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There is no requirement for the state of an IP address to transition There is no requirement for the state of an IP address to transition
in a well defined way from state to state. To put this another way, in a well defined way from state to state. To put this another way,
you cannot draw a simple state transition graph for the states of an you cannot draw a simple state transition graph for the states of an
IP address and the requestor of a Leasequery MUST NOT depend on one IP address and the requestor of a Leasequery MUST NOT depend on one
certain state always following a particular previous state. In certain state always following a particular previous state. In
general, every state can (at times) follow every other state. general, every state can (at times) follow every other state.
6.2.8. data-source 6.2.8. data-source
The data-source option contains information about the source of the The data-source option contains information about the source of the
data in a DHCPLEASEACTIVE or a DHCPLEASEUNASSIGNED message. It is data in a DHCPLEASEACTIVE or a DHCPLEASEUNASSIGNED message. It
used when there are two or more servers who might have information SHOULD be used when there are two or more servers who might have
about a particular IP address binding. Frequently two servers work information about a particular IP address binding. Frequently two
together to provide an increased availability solution for the DHCPv4 servers work together to provide an increased availability solution
service, and in these cases, both servers will respond to Bulk for the DHCPv4 service, and in these cases, both servers will respond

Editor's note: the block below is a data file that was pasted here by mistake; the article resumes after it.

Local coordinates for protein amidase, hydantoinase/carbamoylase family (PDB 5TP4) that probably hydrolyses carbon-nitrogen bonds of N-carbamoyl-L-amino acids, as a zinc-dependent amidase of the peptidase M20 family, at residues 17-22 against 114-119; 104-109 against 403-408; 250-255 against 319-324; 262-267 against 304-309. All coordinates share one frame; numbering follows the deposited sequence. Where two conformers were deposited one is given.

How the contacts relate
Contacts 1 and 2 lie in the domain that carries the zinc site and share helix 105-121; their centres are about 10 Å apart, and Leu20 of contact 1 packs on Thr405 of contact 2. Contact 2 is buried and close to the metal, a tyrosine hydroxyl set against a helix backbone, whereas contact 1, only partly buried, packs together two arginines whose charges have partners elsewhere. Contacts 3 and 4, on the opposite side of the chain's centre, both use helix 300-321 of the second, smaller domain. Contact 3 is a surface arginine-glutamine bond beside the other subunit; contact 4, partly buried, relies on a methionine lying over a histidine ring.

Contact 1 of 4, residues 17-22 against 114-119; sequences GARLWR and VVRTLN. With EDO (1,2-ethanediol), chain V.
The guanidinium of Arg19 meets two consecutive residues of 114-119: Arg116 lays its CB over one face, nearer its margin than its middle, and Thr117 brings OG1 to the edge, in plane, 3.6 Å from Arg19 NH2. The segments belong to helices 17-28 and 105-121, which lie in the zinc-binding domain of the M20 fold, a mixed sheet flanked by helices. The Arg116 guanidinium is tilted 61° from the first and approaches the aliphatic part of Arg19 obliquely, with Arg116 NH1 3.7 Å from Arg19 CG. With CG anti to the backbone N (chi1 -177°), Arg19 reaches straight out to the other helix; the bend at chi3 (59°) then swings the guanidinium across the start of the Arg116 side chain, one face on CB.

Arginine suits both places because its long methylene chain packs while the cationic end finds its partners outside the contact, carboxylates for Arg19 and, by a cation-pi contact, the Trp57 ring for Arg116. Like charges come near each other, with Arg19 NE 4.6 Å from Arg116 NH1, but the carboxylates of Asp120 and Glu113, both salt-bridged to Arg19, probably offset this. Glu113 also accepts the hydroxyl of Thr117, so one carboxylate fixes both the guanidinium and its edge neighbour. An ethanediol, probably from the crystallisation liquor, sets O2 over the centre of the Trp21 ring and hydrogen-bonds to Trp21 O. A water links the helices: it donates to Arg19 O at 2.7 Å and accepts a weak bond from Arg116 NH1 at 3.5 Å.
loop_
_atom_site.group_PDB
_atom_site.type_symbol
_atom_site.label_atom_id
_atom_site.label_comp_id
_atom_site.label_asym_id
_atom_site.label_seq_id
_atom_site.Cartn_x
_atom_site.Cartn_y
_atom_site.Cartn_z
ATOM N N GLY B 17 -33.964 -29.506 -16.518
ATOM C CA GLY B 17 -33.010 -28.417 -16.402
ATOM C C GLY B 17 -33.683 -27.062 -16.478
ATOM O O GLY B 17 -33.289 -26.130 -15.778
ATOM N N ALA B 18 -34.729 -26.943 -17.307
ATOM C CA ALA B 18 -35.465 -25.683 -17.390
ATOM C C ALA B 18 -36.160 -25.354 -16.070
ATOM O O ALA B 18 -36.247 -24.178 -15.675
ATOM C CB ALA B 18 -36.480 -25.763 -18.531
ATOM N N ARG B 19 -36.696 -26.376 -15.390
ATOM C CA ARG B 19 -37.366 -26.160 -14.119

Leasequery requests for the same IP address. to Bulk Leasequery requests for the same IP address. When one server
is working with another server and both may respond with information
about the same IP address, each server SHOULD return the data-source
option with the other information provided about the IP address.
The data contained in this option will allow an external process to The data contained in this option will allow an external process to
better discriminate between the information provided by each of the better discriminate between the information provided by each of the
servers servicing this IPv4 address. servers servicing this IPv4 address.
The code for this option is TBD7. The length of this option is 1 The code for this option is TBD7. The length of this option is 1
octet. octet.
0 1 2 0 1 2
0 1 2 3 4 5 6 7 8 9 0 1 2 3 4 5 6 7 8 9 0 1 2 3 0 1 2 3 4 5 6 7 8 9 0 1 2 3 4 5 6 7 8 9 0 1 2 3
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resources, such as SYN flooding attacks, can compromise the ability resources, such as SYN flooding attacks, can compromise the ability
of legitimate requestors to receive service. Malicious requestors of legitimate requestors to receive service. Malicious requestors
who succeed in establishing connections, but who then send invalid who succeed in establishing connections, but who then send invalid
queries, partial queries, or no queries at all also can exhaust a queries, partial queries, or no queries at all also can exhaust a
server's pool of available connections. We recommend that servers server's pool of available connections. We recommend that servers
offer configuration to limit the sources of incoming connections, offer configuration to limit the sources of incoming connections,
that they limit the number of accepted connections and the number of that they limit the number of accepted connections and the number of
in-process queries from any one connection, and that they limit the in-process queries from any one connection, and that they limit the
period of time during which an idle connection will be left open. period of time during which an idle connection will be left open.
[RFC4388] discusses security concerns and potential solutions for There are two specific issues regarding Bulk Leasequery security that
DHCPLEASEQUERY message exchanges in its Section 7, and all of the deserve explicit mention. The first is preventing information that
solutions discussed there are applicable to the DHCPLEASEQUERY Bulk Leasequery can provide from reaching clients who are not
message exchanges described in this document. authorized to receive such information. The second is ensuring that
authorized clients of the Bulk Leasequery capability receive accurate